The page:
I was reading an article about internships when I ran across the phrase “facilitating while learning”. It made me think, can you facilitate a topic that you aren’t knowledgeable on?
One of a facilitator’s primary responsibilities is questioning. I can see where it would be very helpful to have some working knowledge of a topic in a facilitation. That might help ask better questions. Now I guess the opposite could be true, not knowing the topic might lead to some great questions as well.
In Michael Wilkinson’s book “The Secrets of Facilitation”, he talks about the role of the facilitator being to guide participants through the session. Facilitators aren’t’ there to share their opinion or dictate a solution. Facilitation is about using an understanding of the process and group dynamics to achieve the desired result. So I guess using his definition, it would definitely be okay to facilitate a session where you are skilled about process but not necessarily knowledgeable on the topic.
That being said, I wonder if organizations choose facilitators based upon the same criteria? Are facilitators chosen for their process skills or their subject knowledge? Is it possible that companies are setting their meetings up to fail not because they chose a facilitator but because they selected them for the wrong reason?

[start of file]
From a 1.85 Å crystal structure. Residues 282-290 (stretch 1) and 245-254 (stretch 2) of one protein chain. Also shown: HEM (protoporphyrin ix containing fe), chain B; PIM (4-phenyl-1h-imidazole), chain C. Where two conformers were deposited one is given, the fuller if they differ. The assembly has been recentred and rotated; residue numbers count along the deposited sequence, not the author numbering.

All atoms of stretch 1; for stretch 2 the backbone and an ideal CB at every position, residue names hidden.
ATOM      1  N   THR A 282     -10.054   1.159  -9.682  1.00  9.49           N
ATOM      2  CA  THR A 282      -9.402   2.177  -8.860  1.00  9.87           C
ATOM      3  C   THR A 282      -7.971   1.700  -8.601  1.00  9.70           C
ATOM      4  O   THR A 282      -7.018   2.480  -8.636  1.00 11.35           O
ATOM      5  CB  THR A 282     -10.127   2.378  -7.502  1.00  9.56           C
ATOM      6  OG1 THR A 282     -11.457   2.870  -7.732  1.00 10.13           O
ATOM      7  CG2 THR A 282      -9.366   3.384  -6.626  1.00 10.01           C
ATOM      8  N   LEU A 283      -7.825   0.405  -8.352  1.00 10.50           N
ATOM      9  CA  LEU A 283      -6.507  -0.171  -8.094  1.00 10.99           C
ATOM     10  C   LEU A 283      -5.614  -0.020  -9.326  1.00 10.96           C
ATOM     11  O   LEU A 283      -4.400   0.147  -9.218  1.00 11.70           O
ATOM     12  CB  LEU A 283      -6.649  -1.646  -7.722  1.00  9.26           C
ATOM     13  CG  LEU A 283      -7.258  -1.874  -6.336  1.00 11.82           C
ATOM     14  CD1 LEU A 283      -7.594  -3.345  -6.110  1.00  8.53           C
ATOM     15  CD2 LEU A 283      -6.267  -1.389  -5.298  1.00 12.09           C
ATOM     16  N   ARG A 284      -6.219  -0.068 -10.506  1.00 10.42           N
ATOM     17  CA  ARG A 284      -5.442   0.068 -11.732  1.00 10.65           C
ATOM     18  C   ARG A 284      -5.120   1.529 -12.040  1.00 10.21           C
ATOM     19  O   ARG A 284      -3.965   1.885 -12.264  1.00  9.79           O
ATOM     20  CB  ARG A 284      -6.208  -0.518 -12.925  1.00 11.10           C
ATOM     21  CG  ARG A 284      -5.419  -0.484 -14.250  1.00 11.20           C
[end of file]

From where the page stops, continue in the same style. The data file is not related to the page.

Maybe organizations need to add a step when they are thinking about bringing in an external facilitator. Ask the question, “How much knowledge does the facilitator need to be effective?” Not about the process. For that, they need to be exceptional. You can’t compromise there. But there might be varying degrees of knowledge regarding subject being discussed.
Facilitation skills are unique. Not every presenter, keynote speaker, or trainer has the qualifications to be an effective facilitator. Facilitators need to know process. They need to be able to make the group comfortable, manage conflict, solicit engaging conversation, and ask questions for clarity. Sometimes they need to know the industry or specific topic.
Organizations bringing in external facilitators need to set those individuals up for success by selecting them for the right reasons. Selecting a person with tremendous subject matter expertise but little process skill, will hurt the session outcomes. The key is finding a facilitator that can successfully manage the process.
Oh, and if they learn a little while facilitating a session…well, that’s okay too.
Image courtesy of Sharlyn Lauby0